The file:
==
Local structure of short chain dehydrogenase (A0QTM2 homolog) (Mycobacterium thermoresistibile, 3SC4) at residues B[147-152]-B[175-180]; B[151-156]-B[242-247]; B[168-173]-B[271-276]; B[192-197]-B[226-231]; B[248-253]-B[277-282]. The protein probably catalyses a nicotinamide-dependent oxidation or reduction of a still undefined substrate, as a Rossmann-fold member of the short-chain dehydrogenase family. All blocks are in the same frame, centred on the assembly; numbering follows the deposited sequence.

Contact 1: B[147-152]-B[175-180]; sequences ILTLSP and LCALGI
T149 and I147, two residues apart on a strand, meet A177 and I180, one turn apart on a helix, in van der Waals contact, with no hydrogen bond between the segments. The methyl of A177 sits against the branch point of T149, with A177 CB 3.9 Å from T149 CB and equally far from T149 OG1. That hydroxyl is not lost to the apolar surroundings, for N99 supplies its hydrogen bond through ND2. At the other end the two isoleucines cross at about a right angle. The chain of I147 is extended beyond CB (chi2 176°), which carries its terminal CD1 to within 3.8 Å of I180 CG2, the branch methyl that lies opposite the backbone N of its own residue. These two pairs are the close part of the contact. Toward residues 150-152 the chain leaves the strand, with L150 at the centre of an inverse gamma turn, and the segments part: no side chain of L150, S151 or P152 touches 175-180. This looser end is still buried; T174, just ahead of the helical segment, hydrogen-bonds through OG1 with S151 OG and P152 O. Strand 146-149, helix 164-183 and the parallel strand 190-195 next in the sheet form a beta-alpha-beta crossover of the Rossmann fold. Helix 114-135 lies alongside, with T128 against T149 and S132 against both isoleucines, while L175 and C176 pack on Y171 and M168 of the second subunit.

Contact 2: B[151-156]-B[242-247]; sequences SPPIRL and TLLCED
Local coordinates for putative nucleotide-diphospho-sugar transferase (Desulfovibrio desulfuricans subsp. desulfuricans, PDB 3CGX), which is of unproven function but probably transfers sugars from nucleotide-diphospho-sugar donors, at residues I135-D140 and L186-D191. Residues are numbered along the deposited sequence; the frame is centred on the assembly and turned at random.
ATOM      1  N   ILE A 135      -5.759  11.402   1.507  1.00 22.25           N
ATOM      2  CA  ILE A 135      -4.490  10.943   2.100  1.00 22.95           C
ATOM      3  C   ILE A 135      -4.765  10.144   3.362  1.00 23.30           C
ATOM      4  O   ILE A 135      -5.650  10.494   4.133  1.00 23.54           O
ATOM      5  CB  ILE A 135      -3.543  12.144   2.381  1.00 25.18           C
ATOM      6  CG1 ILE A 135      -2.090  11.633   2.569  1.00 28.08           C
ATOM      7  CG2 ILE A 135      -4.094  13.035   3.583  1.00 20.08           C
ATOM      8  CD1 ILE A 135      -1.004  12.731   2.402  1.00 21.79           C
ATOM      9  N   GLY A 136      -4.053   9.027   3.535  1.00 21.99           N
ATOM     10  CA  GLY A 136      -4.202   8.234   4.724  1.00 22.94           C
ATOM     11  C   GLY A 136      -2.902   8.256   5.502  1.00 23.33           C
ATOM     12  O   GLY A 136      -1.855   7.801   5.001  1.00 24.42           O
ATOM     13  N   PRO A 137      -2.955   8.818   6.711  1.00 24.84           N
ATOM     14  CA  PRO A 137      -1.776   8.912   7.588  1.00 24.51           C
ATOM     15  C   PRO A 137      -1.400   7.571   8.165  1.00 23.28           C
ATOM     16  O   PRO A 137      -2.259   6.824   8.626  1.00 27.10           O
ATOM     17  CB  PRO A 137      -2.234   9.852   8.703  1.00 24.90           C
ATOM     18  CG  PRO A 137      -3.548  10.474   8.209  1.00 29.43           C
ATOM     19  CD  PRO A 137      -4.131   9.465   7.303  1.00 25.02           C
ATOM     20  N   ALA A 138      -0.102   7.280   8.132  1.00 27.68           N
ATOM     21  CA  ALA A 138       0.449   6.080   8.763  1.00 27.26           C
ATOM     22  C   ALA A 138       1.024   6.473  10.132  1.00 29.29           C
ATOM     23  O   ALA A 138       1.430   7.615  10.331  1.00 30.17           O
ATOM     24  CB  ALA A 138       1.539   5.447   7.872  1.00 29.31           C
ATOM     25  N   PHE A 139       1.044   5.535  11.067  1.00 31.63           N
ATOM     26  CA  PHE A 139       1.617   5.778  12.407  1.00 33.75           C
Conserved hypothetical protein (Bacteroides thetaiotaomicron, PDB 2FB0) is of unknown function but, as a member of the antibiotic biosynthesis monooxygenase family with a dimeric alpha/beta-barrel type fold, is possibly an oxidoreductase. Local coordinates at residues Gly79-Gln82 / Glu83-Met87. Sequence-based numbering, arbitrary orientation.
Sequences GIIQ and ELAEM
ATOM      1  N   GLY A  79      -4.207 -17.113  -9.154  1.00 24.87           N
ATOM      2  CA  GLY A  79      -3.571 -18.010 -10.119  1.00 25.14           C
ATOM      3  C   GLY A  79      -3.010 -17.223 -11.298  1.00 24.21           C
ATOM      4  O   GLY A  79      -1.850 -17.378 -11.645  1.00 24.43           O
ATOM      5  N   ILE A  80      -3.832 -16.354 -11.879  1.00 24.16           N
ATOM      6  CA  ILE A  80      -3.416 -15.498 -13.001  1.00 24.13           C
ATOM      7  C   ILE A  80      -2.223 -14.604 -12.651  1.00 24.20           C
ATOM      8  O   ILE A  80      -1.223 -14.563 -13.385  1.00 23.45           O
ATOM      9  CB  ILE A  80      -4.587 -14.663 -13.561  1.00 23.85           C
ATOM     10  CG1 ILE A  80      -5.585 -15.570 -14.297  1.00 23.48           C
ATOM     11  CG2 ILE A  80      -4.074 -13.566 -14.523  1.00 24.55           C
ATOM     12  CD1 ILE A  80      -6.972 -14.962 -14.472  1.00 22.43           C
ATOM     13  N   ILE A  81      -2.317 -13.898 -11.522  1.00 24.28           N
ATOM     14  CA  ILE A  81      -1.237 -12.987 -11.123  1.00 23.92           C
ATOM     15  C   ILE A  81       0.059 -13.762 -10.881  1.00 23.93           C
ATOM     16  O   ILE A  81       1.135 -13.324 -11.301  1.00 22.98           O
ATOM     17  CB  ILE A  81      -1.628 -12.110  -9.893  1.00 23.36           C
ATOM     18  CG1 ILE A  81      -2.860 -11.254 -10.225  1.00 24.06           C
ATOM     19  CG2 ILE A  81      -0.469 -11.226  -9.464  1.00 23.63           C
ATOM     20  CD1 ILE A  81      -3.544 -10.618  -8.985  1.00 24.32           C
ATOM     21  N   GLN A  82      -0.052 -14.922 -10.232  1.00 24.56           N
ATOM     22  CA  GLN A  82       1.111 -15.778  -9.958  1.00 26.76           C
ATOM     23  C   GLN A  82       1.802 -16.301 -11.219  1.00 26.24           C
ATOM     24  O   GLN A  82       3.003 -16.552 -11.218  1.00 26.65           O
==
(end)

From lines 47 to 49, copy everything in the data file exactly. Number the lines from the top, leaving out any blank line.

ATOM     14  CA  ILE A  81      -1.237 -12.987 -11.123  1.00 23.92           C
ATOM     15  C   ILE A  81       0.059 -13.762 -10.881  1.00 23.93           C
ATOM     16  O   ILE A  81       1.135 -13.324 -11.301  1.00 22.98           O